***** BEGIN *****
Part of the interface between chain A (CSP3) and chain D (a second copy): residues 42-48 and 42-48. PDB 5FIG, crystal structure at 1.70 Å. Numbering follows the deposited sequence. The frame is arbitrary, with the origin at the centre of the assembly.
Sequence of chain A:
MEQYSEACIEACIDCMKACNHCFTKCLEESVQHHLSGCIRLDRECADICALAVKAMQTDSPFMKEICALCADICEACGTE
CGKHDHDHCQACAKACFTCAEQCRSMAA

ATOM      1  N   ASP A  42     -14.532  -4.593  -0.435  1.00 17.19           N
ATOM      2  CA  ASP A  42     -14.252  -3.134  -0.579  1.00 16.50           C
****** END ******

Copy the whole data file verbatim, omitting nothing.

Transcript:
Part of the interface between chain A (CSP3) and chain D (a second copy): residues 42-48 and 42-48. PDB 5FIG, crystal structure at 1.70 Å. Numbering follows the deposited sequence. The frame is arbitrary, with the origin at the centre of the assembly.
Sequence of chain A:
MEQYSEACIEACIDCMKACNHCFTKCLEESVQHHLSGCIRLDRECADICALAVKAMQTDSPFMKEICALCADICEACGTE
CGKHDHDHCQACAKACFTCAEQCRSMAA

ATOM      1  N   ASP A  42     -14.532  -4.593  -0.435  1.00 17.19           N
ATOM      2  CA  ASP A  42     -14.252  -3.134  -0.579  1.00 16.50           C